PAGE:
Culture Politics

New Brooklyn

Exploring the layers of race, privilege, and gentrification in Bedford-Stuyvesant.

This piece is written by Marley Shelby, one of Spicy‘s Guest Contributors. Marley is a journalism student at Fordham University. She’s originally from Austin, Texas and plan to pursue a career in fashion journalism.

One day, as some friends and I were driving through Brooklyn, up Lafayette Avenue, we passed a group of young white women entering a subway station and my friend said, “Do or die Bed-Stuy doesn’t mean anything anymore.” And the other friend shook his head in agreement and said, “Word.” Then they continued to talk about the way things used to be. I nodded my head, but didn’t say anything. Like my two friends, I am black, and I sympathize with their longing for the old Bed-Stuy that is depicted in Spike Lee joints and Jay-Z songs, but unlike the two of them who grew up in Brooklyn, I don’t personally know what it was like before gentrification began in neighborhoods like Bedford-Stuyvesant.

When I ask people in the neighborhood what comes to mind when they hear the word gentrification, many of them say “Change.” And while some long-time residents are happy with change and improvement in the neighborhood, they find that these changes are not for “us,” but are instead for the new, mainly white residents. Ebbie Newman, who has lived in Bed-Stuy since 1963 explained that he’s planning to sell his property and move soon, and he says that many of his neighbors are doing the same. “They’re trying to move us out of here,” he said, “and the ones that don’t see it and they don’t try to take advantage and do something about it, they’re gonna be lost.”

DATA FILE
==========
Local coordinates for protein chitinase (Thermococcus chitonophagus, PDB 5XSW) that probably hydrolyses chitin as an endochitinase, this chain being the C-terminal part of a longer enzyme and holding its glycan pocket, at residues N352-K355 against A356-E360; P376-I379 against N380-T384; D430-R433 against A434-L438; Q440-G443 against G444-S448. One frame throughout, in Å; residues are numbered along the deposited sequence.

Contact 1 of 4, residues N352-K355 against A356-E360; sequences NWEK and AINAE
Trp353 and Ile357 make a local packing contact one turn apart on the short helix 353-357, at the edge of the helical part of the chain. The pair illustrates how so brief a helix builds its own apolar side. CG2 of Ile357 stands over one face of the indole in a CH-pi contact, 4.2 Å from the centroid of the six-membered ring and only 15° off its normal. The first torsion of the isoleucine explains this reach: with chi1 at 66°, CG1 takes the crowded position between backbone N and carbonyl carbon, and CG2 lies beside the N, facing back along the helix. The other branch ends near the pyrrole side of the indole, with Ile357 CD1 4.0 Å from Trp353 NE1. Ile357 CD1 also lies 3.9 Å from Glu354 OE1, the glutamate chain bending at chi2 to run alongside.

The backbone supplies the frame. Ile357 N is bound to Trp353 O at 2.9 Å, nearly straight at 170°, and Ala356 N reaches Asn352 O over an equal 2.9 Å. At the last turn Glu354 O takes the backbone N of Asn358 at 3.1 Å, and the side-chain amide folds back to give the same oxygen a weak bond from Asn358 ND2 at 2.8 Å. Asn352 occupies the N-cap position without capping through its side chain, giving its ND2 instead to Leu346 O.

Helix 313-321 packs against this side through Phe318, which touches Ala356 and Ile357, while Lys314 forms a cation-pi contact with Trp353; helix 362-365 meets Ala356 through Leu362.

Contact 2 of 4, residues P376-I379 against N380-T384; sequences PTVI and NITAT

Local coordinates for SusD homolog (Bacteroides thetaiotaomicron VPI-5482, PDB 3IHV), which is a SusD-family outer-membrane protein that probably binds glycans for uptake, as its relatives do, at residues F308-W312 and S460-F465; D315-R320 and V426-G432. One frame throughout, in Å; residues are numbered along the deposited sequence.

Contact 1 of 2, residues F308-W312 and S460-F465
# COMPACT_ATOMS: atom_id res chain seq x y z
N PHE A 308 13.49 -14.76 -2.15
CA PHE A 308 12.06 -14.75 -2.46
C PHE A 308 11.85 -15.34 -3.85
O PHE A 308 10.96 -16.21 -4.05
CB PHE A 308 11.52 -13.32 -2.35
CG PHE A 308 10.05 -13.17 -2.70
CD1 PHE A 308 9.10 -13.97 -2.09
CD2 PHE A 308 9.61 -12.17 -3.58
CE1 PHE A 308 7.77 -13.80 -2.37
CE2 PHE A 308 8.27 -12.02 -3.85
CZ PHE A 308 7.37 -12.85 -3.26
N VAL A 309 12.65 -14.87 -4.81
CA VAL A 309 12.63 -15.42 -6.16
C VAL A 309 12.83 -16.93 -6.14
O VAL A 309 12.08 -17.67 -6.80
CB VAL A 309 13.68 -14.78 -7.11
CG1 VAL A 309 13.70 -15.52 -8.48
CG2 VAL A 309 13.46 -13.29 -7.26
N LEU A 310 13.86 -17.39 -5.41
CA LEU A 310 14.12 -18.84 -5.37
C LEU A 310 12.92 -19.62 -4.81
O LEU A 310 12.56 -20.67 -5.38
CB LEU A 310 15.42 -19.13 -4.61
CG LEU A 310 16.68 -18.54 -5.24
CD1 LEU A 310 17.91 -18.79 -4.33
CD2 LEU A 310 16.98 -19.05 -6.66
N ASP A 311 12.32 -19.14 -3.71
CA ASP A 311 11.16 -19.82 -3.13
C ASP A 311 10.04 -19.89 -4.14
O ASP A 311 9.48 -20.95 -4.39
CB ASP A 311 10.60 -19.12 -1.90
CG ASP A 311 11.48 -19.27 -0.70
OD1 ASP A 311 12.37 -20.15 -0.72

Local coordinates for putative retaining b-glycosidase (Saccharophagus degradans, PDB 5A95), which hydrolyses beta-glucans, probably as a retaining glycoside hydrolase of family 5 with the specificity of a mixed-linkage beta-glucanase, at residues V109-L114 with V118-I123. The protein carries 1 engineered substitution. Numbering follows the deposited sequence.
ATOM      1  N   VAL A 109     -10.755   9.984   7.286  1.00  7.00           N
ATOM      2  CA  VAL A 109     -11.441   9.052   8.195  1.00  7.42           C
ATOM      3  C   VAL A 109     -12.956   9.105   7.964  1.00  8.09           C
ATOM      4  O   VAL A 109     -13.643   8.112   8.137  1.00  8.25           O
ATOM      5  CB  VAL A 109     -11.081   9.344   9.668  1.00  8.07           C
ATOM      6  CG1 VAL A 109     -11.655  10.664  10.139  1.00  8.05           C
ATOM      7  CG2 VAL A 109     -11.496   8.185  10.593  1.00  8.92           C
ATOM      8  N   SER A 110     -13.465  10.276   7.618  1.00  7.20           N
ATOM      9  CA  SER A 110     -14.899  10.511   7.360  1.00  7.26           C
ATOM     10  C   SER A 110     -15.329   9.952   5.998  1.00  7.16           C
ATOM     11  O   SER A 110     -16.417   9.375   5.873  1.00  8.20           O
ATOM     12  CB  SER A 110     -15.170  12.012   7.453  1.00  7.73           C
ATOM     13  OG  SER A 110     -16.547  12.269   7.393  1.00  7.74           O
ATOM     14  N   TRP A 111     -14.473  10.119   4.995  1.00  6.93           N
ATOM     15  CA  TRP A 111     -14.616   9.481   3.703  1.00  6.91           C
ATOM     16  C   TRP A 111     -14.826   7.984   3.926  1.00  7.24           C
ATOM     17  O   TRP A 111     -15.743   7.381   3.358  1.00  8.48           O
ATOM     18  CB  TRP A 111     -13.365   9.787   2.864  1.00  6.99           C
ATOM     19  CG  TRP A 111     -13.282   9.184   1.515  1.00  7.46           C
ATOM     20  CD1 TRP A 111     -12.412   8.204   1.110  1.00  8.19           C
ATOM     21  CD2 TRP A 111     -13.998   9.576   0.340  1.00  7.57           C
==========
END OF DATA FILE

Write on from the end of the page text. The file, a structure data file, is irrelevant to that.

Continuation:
Another resident, Don Robinson, who has lived in the neighborhood for most of his life, about 50 years, explained to me some of the changes that he has noticed around his mother’s home on Stuyvesant Avenue. He said that the corner store where he used to get his breakfast growing up, is no longer there. And there are many other businesses in the area that have been replaced by new ones that primarily cater to the neighborhood’s new residents. He and other long-time residents told me that where there used to be bodegas, little restaurants, and small businesses, there are now juice bars, coffee shops, and yoga studios.